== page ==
Joye Brown has been a columnist for Newsday since 2006. She joined the newspaper in 1983 and has Show More
It looks to be do-or-die time for video lottery terminal gambling halls on Long Island.
In Suffolk County, a bankruptcy judge is pressing officials to approve a casino in Medford, as opponents stand ready to press their case in court.
In Nassau, more than 2,000 people turned out on Tuesday to oppose a proposed gambling parlor at Belmont racetrack in Elmont — Nassau Regional Off-Track Betting Corp.’s second choice, after heavy community opposition doomed plans for a facility in Westbury.
No matter the opposition, both county OTBs seem willing to push forward with their plans.
There’s little open discussion of another option: Letting both OTBs die.
Yet there’s good reason for the OTBs in Suffolk and Nassau — both of which have been accumulating debt — to do just that.
Suffolk OTB is in bankruptcy and officials there view VLTs as a lifeline, and a way to pay off the corporation’s debts. Nassau’s OTB, although not in bankruptcy, also is in debt and struggling to survive.
Why waste public money on institutions that are failing? And why tout VLT-fortified OTBs as a sustainable future revenue stream for both cash-challenged counties when Nassau OTB hasn’t been profitable since 2008? And Suffolk, since 2006?
If both agencies disappeared today, what impact would it have on the revenue side for budgets in Suffolk and Nassau? The answer is zero, since neither make contributions to the counties now.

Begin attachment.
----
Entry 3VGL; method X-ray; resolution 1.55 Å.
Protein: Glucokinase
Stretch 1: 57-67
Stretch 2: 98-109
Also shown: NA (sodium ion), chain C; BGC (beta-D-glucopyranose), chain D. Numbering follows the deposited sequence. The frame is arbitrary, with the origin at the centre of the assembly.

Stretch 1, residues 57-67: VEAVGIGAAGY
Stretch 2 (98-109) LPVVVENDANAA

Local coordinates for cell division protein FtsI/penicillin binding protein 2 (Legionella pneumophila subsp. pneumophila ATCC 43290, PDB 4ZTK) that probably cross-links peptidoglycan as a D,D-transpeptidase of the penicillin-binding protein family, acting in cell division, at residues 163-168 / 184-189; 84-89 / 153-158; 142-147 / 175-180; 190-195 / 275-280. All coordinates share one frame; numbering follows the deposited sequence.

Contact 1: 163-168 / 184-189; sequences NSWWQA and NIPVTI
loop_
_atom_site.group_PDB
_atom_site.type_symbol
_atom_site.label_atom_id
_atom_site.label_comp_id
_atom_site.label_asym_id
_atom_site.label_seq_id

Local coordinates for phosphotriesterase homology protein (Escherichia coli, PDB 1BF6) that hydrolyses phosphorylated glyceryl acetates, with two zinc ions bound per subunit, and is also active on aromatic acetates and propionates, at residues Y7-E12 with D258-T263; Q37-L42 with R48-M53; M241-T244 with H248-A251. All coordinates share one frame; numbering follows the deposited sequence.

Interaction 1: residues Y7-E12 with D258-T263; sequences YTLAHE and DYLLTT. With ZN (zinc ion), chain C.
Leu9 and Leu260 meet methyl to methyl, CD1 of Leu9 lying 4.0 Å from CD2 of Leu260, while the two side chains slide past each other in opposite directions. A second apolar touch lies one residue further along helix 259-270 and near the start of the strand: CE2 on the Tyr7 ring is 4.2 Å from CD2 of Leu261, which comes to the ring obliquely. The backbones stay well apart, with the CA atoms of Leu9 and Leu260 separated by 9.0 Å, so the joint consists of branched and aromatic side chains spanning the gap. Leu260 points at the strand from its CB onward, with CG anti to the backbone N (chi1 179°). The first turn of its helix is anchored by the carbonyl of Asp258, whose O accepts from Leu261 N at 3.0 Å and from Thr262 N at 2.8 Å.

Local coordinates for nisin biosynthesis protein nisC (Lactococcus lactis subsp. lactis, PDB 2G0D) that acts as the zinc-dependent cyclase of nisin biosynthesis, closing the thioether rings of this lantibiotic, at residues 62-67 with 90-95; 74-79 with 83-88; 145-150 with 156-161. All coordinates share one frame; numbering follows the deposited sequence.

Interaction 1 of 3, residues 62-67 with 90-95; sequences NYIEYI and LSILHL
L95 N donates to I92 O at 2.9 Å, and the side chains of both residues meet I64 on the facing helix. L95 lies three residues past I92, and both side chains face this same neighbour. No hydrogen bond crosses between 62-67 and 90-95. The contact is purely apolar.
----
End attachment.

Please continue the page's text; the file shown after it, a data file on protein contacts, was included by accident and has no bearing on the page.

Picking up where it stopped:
Ah, but VLTs are supposed to change that, by saving the OTBs and raining down money to help stem the flow of red ink in both county budgets.
There’s no guarantee that VLTs, in the long run, will end up giving Nassau and Suffolk a significant boost. Similar establishments around the state started off strong for a few years, but profits slowly began falling off.
OTB supporters cite jobs that the VLT operations will bring — and in Nassau, the potential for a VLT parlor to spur economic development in Elmont, where there is support and opposition to the plan.
But the region’s residents, as evidenced by the 2,000 who turned out to protest the proposed betting hall at Belmont, are demanding more than promises.
Why not privatize OTB operations? Or seek state legislation to guarantee counties a minimum cut of profit, or lessening the cut the state takes so the counties can get more? And why not take resident objections into consideration?
Absent that kind of significant change, why delay the inevitable? Let the OTBs die.